(This story was updated at 5:08 p.m. ET.)
The Federal Trade Commission has decided to continue battling a merger between Penn State Hershey (Pa.) Medical Center and PinnacleHealth System in Harrisburg despite a loss in federal court this week.
Often, the FTC will drop a merger challenge if it can't win a preliminary injunction in court to temporarily block the deal pending the outcome of its own administrative proceedings. Earlier this week, a federal judge rejected the FTC's request for a preliminary injunction in the Pennsylvania case. Despite that decision, the FTC has filed documents in federal district court asking it to temporarily halt the merger while the FTC appeals the judge's decision.
The ruling earlier this week was an unusual setback for the FTC, which has otherwise prevailed in a string of hospital merger cases in recent years.
The FTC alleges the merger would lead to higher prices and diminished quality. The merged system, according to the commission's complaint, would control about 64% of the south-central Pennsylvania market.
FTC spokeswoman Betsy Lordan said the agency had no comment. PinnacleHealth and Penn State Hershey declined to comment Wednesday.
In newly filed court documents, the FTC argues that the judge in this case used an incorrect methodology to define the geographic market.
In his ruling, U.S. District Judge John Jones III wrote that the FTC too narrowly defined the systems' geographic market because the agency didn't account for the distances many of their patients travel to reach the hospitals. He wrote that the FTC did not include enough hospitals in its definition of the market.
But the FTC fired back Wednesday that the judge shouldn't have focused on the geographic location of some Hershey patients because patients are relatively insensitive to price. Rather, he should have focused, the FTC argued, on the merger's potential effects on commercial insurers.
The question in defining the market should have been whether the merged hospitals would be able to raise prices on insurers or whether insurers would be able to include alternate hospitals in their networks, the FTC argued.
David Ettinger, a partner with law firm Honigman, said the judge appeared to use an analysis that was more common 20 years ago.
“The decision did read a little bit more like the cases in the '90s than the more recent cases,” said Ettinger, who was involved in a recent FTC case against St. Luke's Health System in Idaho. A federal appeals court ultimately ruled against St. Luke's acquisition of a major medical practice in that case.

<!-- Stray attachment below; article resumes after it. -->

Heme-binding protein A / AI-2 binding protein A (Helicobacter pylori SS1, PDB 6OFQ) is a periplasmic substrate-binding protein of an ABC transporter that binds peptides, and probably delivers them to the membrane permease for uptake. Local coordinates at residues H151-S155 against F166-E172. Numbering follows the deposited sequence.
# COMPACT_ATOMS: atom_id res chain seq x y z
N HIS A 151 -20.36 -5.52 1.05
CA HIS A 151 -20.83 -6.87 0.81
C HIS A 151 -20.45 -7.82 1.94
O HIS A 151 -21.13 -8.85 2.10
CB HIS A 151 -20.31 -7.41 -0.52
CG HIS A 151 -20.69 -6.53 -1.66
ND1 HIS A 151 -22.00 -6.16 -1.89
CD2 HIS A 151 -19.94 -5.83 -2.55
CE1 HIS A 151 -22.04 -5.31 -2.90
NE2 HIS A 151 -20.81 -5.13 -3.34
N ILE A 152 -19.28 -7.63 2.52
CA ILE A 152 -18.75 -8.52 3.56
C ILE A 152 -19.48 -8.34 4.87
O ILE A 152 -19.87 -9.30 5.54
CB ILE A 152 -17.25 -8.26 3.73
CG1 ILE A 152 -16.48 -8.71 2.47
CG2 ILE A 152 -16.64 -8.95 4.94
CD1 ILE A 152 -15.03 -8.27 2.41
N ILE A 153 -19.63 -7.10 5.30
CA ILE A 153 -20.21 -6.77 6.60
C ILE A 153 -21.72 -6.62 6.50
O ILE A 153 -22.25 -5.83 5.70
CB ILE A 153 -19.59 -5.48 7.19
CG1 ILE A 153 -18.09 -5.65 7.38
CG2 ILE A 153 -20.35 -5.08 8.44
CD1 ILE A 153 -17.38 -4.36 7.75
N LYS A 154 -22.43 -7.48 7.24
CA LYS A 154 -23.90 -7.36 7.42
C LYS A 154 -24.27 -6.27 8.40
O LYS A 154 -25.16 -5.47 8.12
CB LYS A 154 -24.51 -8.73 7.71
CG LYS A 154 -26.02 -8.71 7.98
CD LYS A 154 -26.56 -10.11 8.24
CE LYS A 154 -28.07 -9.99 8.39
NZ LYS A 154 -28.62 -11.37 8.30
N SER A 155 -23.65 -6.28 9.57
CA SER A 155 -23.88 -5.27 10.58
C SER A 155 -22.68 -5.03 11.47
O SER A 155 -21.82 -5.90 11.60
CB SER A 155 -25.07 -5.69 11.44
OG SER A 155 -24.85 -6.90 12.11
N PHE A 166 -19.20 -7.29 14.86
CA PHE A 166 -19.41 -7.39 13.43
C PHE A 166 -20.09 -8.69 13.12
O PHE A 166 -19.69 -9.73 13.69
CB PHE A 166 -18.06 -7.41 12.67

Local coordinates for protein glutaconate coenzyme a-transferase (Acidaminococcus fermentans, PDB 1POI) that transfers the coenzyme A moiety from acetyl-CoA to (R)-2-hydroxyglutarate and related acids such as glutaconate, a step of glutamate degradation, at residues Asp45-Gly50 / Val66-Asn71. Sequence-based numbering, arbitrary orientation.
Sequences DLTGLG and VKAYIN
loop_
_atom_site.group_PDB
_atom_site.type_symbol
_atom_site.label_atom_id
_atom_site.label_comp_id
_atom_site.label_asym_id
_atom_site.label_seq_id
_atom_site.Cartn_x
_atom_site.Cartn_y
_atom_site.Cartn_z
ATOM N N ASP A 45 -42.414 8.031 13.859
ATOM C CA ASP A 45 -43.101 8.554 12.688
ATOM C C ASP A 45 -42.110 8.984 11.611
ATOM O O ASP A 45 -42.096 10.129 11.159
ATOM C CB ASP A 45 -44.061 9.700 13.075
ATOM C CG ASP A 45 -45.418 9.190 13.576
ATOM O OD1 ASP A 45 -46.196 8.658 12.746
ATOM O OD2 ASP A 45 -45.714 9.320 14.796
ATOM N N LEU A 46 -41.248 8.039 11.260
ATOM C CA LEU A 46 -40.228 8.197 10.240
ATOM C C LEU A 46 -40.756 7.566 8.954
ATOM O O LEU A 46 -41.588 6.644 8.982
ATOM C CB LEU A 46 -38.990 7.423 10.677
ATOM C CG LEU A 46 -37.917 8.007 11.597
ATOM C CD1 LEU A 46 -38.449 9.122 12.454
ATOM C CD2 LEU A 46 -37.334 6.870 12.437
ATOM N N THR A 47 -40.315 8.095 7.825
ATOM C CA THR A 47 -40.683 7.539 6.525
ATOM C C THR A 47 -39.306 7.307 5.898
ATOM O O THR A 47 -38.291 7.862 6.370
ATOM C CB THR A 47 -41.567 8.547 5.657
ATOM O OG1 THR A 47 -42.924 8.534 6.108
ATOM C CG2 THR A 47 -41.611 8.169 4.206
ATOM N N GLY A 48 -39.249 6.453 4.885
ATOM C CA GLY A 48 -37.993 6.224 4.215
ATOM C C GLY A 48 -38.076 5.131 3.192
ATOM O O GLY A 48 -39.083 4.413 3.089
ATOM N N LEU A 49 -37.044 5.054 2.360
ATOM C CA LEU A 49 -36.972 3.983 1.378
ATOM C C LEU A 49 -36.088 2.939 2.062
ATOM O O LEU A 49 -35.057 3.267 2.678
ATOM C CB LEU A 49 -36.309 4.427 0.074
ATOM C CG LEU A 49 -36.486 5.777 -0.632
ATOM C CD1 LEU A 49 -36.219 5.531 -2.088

The judge in the Pennsylvania case also said he found it “compelling” that the hospitals had already worked with central Pennsylvania's two largest insurers, CBC and Highmark, to ensure their rates wouldn't increase following a merger.
The FTC argued in its new court filing that that agreement shouldn't have anything to do with the definition of the geographic market.
Richard Feinstein, a former director of the FTC's Bureau of Competition, said if the way the judge allowed the market to be defined is upheld, hospitals in other merger cases might have an easier time making such an argument.
Healthcare industry stakeholders might also be interested in Jones' criticism of the FTC for going after certain hospital mergers in this changing healthcare environment, said Feinstein, who is now a partner at Boies, Schiller and Flexner.
Jones wrote that his opinion recognizes a need for everyone involved in healthcare to adapt to changes including the implementation of the Affordable Care Act, fluctuations in Medicare and Medicaid reimbursement and the adoption of risk-based contracting.
“Our determination reflects the healthcare world as it is, and not as the FTC wishes it to be. We find it no small irony that the same federal government under which the FTC operates has created a climate that virtually compels institutions to seek alliances such as the hospitals intended here.”
The FTC didn't address that contention in its new court filing, but Feinstein said he imagines the ruling might be cited in other contexts. The FTC may also worry about how the judge's decision earlier this week might influence other hospital challenges, including one now playing out in federal court in Chicago over a merger between NorthShore University HealthSystem and Advocate Health Care.
In that case, the FTC wants the district court to put a hold on its ruling over the preliminary injunction, so the merger can't move forward while the FTC appeals the decision to the U.S. Court of Appeals for the 3rd Circuit.